2. It gives our children the opportunity to play with their peers. There aren’t really that many activities you can do with your children where they can play with other kids here. Being a stay at home mum is pretty rare (most mums work at least part time) meaning most kids are in crèche so there isn’t a big enough demand for lots of play groups.
  3. Crèche is where our children speak French. We have a strict English only house as is often the case with those trying to keep their mother tongue pure in a foreign speaking country. Establishing these zones will hopefully mean that our children will muddle their languages less and get a real foot in anglophone culture before they start full time school and get froggied.

So, to up his calcium, I started introducing baby yoghurts and then some formula.

Tomorrow as he turns one M is in theory fully weaned and can have cows’ milk. I should be proud of getting to a year but actually I feel sad and disappointed. I fed E up to 16 months and it felt natural to stop. With M I feel like I’ve been probably forcing it for a while but I haven’t done the same for him that I did for his sister (like with so many other things). Its like I’ve let him down and thus let myself down.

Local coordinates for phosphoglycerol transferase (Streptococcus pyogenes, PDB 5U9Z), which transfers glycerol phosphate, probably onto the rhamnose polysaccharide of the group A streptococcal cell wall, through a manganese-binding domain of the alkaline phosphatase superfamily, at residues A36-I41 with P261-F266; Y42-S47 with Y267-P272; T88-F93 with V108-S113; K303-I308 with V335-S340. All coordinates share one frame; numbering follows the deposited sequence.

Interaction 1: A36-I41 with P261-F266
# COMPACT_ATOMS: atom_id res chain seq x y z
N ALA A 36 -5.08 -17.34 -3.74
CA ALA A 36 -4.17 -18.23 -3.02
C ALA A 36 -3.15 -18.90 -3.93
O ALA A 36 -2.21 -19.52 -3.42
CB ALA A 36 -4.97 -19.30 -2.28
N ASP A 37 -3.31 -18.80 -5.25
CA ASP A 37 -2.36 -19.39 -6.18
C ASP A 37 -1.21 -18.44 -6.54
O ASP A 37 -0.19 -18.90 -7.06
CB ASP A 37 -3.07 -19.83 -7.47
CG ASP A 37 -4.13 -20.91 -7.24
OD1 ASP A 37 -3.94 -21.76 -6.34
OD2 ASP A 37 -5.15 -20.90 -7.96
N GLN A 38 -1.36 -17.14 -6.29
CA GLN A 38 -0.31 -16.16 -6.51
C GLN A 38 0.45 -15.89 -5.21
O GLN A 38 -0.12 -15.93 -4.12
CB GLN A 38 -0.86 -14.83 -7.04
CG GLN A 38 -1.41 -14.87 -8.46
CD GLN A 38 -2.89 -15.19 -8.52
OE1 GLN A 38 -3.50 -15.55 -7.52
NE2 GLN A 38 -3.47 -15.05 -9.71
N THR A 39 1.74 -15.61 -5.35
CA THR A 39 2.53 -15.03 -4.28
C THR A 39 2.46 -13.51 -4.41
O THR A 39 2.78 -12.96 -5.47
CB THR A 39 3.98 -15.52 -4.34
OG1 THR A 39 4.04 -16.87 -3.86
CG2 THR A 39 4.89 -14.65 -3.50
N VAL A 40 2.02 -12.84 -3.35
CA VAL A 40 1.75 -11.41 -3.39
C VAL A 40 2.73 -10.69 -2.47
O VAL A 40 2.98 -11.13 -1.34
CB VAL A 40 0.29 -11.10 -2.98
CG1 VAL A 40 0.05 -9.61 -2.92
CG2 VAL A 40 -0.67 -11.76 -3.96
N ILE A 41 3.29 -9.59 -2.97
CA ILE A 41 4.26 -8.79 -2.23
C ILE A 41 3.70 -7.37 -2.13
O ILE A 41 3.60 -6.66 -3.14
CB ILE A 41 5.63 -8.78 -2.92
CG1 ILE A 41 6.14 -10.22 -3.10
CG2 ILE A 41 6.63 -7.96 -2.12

Doubts enter my head: maybe it’s because he took a bottle straight away (E only took one at 10 months); maybe it’s because we offered a bottle too early; maybe I didn’t feed him enough in the first few days… On the other hand my logical side is telling me that I’ve done great. I don’t frown on anyone who has stopped after two weeks deciding its not for them so why am I giving myself a tough time?

I’m totally ready to stop and yet not. I’d love to see out the winter but then I’m really not producing enough anymore for my growing boy. I put him down tonight with yet another struggle to give him any breast milk with the intention that that was my last feed.

Have any of you had such different children leading to similar parenting dilemmas?


4 Comments

Abuse!